The General Data Privacy Regulation (GDPR), the rules that are shaping how marketers and publishers engage with digital consumers in the European Union, can offer useful guidelines for brand custodians as similar issues emerge in the US.

Townsend Feehan, CEO of the Interactive Advertising Bureau (IAB) Europe, discussed this subject at the 2019 Annual Leadership Meeting held by the Interactive Advertising Bureau based in the United States.

“GDPR, right now, is an opportunity,” she said. (For more, read WARC’s in-depth report: IAB Europe head: GDPR also has a bright side for marketers.)

Elaborating on this theme, she argued the regulations – which significantly raise the bar around issues such as digital privacy and consent – can reset the relationship between marketers and consumers.

“It’s GDPR [that provided] the opportunity to land and control the transparency agenda,” said Feehan. “The basic proposition of GDPR is we give users information, they are empowered, and they [respond] to us.”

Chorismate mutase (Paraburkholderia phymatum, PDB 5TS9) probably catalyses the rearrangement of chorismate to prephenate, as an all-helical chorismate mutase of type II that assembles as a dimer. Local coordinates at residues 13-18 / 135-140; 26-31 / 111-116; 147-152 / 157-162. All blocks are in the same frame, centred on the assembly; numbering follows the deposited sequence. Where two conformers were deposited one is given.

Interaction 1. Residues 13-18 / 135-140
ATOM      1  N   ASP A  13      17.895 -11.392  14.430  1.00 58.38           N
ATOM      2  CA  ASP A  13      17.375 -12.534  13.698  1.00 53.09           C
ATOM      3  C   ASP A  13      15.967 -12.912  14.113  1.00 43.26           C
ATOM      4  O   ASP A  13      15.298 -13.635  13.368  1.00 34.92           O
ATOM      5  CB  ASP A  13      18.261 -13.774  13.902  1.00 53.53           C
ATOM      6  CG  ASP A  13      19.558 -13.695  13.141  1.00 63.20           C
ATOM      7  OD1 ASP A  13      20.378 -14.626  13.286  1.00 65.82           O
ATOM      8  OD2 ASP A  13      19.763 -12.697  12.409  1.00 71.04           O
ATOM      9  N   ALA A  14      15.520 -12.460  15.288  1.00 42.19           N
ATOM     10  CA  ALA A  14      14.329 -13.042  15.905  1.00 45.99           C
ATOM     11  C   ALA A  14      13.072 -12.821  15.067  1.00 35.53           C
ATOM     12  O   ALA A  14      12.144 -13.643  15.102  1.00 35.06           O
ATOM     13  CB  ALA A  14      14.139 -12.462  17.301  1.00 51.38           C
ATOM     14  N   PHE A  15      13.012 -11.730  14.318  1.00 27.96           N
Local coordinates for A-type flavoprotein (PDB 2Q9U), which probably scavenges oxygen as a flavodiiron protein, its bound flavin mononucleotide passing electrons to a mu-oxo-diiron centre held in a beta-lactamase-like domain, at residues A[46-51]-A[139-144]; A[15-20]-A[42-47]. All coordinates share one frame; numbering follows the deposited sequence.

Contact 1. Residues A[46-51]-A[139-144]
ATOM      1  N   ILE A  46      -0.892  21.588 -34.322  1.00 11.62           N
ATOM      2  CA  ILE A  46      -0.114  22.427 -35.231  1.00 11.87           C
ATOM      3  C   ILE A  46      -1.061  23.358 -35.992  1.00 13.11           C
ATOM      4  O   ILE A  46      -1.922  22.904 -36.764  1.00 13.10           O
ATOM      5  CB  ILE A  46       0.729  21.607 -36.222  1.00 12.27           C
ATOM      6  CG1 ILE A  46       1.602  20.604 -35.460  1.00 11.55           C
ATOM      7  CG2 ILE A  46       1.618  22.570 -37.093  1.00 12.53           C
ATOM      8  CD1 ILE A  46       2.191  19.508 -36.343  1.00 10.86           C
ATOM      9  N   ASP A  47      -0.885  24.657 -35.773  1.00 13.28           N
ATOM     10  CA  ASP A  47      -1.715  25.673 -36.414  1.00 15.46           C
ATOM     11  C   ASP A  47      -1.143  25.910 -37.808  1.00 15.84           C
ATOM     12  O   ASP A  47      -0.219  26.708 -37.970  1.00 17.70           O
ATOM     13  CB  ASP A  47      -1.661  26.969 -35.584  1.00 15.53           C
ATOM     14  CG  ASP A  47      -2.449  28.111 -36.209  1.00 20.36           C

The privacy framework that takes shape, said Feehan, will ideally rest on providing consumers with the right information so they can reach meaningful decisions about issues like privacy.

“If you give users information,” she asked the IAB/US assembly, “is the information meaningful enough for them to make that choice that adequately protects their interests?”

Against that backdrop, she continued, “There's a school of thought that [says] if users don't know what they're consenting to, there's no amount of information that is enough information.”

With the California Consumer Privacy Act (CCPA) representing a step towards enhanced privacy in the Golden State, and potentially sparking a wider shift nationwide, it is clear that marketing in the US could soon have new parameters too.

“You guys are struggling with: What's the right amount of transparency and control? And that's new for you,” Feehan told the IAB assembly in Phoenix, Arizona.

“The warning that I can bring from Brussels is that the conversation can get even more alarming and scary – to the point where informing the user is not enough,” with the justification that “users can't be trusted to make the right choices.”

Feehan’s conclusion: “Our big opportunity now, in GDPR, is to show that we can make it work; we can take all of these hard requirements and end up in a place where users are informed and are constantly making the right choices,” she said.

Sourced from WARC